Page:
In this short essay, Lewis Bush contextualises his recent photobook Metropole. By photographing double exposures of luxury corporate and residential buildings in London, Bush reflects feelings of loss and dispossession, in a once accessible and familiar city, now gentrified and privatised. Originally published in March 2015, Metropole quickly sold out, garnering critical acclaim. This month, the Sir John Cass Faculty of Art, Architecture and Design, London Metropolitan University, present a solo exhibition of the work in London. Full details follow the essay.
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At the start of the last century film makers heralded the life and energy of urbanisation with the city symphony, cinematic celebrations of the benefits of urban living. Today it is sometimes easy to feel that this energy and life has given way to a form of canker or rot. Metropole is about London, and the way the city has been transformed in recent years by a massive increase in the value of property. This has made the city an extremely attractive location for investors, leading to a glut of construction across the city, often only for these buildings to sit largely empty afterwards, their value accruing profit even in the absence of paying tenants. Metropole responds to this issue by taking the viewer on an imaginary walk through the city, visualised through a series of photographs which document these new corporate and luxury buildings.
While the structures in these photographs initially appear to be relatively normal, as the series progresses they begin to shimmer and merge into each other, creating impossible arrangements and disorientating scenes where all sense of scale and perspective is lost. In doing this these images intend to emulate the feeling of disorientation that I, a born and raised Londoner, increasingly feel when I traverse the city. Where once I knew swathes of the city intimately, now I often experience a sense of total confusion on emerging from underground stations to find the layout of an area has been changed utterly since my last visit. Long known buildings or even entire streets are found to be missing, as if some great and unknown devastation had been wrought on the city while I was below ground.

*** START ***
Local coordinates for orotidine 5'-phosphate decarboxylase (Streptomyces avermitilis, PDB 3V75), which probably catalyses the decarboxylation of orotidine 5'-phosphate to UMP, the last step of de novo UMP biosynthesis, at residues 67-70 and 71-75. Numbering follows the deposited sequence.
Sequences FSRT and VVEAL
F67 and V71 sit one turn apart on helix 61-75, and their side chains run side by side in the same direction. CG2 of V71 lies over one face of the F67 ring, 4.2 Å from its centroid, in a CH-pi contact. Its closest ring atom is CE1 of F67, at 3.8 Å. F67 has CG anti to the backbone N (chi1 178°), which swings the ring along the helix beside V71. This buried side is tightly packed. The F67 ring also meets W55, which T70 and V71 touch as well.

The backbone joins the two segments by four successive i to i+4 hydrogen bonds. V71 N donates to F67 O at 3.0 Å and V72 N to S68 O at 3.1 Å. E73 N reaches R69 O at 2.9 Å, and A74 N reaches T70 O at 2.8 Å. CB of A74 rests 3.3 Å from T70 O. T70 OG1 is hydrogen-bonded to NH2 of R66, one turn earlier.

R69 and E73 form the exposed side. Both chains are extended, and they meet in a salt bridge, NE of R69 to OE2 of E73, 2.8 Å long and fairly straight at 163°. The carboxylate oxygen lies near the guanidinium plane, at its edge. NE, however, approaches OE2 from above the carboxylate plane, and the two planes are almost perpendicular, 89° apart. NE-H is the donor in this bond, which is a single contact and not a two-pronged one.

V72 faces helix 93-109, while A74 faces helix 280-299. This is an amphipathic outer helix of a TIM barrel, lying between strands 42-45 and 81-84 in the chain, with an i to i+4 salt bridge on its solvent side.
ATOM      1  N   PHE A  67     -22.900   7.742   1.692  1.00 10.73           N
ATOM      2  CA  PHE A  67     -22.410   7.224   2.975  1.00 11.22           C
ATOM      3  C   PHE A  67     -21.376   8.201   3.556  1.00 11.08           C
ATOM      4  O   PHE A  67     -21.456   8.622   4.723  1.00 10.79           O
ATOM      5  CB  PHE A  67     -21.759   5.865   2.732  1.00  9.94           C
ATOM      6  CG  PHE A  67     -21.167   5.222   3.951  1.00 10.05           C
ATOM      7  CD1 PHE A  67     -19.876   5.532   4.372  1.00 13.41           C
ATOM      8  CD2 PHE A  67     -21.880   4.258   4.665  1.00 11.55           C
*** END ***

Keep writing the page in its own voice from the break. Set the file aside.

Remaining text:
Metropole is not about criticising change per se. This is in the nature of cities, and it is a large part of what makes them attractive places to live. But it is about resisting a particular malign form of change, a transformation of London into a place where profit comes above other principles, and where as a result the city is becoming an increasingly unequal, unaffordable and sterile place. While the city’s huge wealth is concentrated in the hands of a small minority who often do not even reside in the city, a growing number of people exist on a rent treadmill, spending a disproportionate amount of their earnings simply on a space to lay their head between shifts. Meanwhile a generation of young Londoners remain living with their parents well into adulthood, and for an entire generation the only possibility of ever owning a home in the city will be if they inherit one. Many others have no hope even of that. If the film makers of a century ago made city symphonies, then Metropole is a city requiem, a memorial tune to a city which outwardly still appears sound, but which inwardly is suffering an almost terminal decline.
– Lewis Bush
Lewis Bush (London, 1988) studied history and worked at the United Nations before working as a documentary photographer. He has since developed a well regarded personal photography practice, is lecturer in documentary photography at the London College of Communication, edits the Disphotic blog and writes about photography.
The exhibition at Central House is the first installation of the entire Metropole series as well as being the first event of INSIDE / OUT [LONDON], a program of exhibitions of photobooks examining the contemporary city, curated by Andy Lawson. A new print of the Metropole book will also be available during the exhibition.